7. Jiahui Wang & Eric Zivot, 1998. "Inference on Structural Parameters in Instrumental Variables Regression with Weak Instruments," Econometrica, Econometric Society, vol. 66(6), pages 1389-1404, November.
  8. DUFOUR, Jean-Marie & KHALAF, Lynda, 2000. "Simulation-Based Finite and Large Sample Tests in Multivariate Regressions," Cahiers de recherche 2000-10, Universite de Montreal, Departement de sciences economiques.
  9. Jean-Marie Dufour & Mohamed Taamouti, 2003. "Projection-Based Statistical Inference in Linear Structural Models with Possibly Weak Instruments," CIRANO Working Papers 2003s-39, CIRANO.
  10. Jeffrey C. Fuhrer, 1995. "The [un]importance of forward-looking behavior in price specifications," Working Papers 95-6, Federal Reserve Bank of Boston.
  11. James H. Stock & Jonathan Wright, 2000. "GMM with Weak Identification," Econometrica, Econometric Society, vol. 68(5), pages 1055-1096, September.
  12. Jeff Fuhrer & George Moore, 1993. "Inflation persistence," Proceedings, Board of Governors of the Federal Reserve System (U.S.).
  13. Stock, James H & Wright, Jonathan H & Yogo, Motohiro, 2002. "A Survey of Weak Instruments and Weak Identification in Generalized Method of Moments," Journal of Business & Economic Statistics, American Statistical Association, vol. 20(4), pages 518-29, October.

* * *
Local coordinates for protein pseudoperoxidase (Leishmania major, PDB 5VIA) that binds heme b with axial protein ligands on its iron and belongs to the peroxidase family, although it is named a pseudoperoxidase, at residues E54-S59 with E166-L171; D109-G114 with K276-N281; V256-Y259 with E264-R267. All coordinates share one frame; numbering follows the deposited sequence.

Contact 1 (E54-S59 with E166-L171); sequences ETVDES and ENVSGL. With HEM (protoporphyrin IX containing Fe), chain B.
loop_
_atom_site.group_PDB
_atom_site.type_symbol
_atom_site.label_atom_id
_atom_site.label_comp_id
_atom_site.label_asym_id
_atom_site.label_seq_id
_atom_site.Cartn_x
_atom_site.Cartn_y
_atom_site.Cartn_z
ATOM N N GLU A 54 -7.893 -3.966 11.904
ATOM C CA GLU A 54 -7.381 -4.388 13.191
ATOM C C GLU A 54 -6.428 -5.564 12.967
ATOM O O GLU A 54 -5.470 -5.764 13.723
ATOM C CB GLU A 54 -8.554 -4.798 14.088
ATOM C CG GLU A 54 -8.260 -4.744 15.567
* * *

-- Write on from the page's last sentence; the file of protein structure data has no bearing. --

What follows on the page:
14. Jordi Galí & Mark Gertler, 1998. "Inflation dynamics: A structural econometric analysis," Economics Working Papers 341, Department of Economics and Business, Universitat Pompeu Fabra.
  15. Lynda Khalaf & Jean-Marie Dufour, 2004. "Simulation-Based Finite-Sample Inference in Simultaneous Equations," Econometric Society 2004 North American Summer Meetings 239, Econometric Society.
  16. DUFOUR, Jean-Marie, 2003. "Identification, Weak Instruments and Statistical Inference in Econometrics," Cahiers de recherche 10-2003, Centre interuniversitaire de recherche en économie quantitative, CIREQ.
  17. Jean-Marie Dufour, 1997. "Some Impossibility Theorems in Econometrics with Applications to Structural and Dynamic Models," Econometrica, Econometric Society, vol. 65(6), pages 1365-1388, November.
  18. Jordi Gali & Mark Gertler & J. David Lopez-Salido, 2001. "European Inflation Dynamics," NBER Working Papers 8218, National Bureau of Economic Research, Inc.
  19. Marcelo J. Moreira, 2003. "A General Theory of Hypothesis Testing in the Simultaneous Equations Model," Harvard Institute of Economic Research Working Papers 1992, Harvard - Institute of Economic Research.
  20. Ma, Adrian, 2002. "GMM estimation of the new Phillips curve," Economics Letters, Elsevier, vol. 76(3), pages 411-417, August.
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Cited by:
  1. Mazumder, Sandeep, 2010. "The new Keynesian Phillips curve and the cyclicality of marginal cost," Journal of Macroeconomics, Elsevier, vol. 32(3), pages 747-765, September.
  2. Sophocles Mavroeidis, 2006. "Testing the New Keynesian Phillips Curve Without Assuming Identification," Working Papers 2006-13, Brown University, Department of Economics.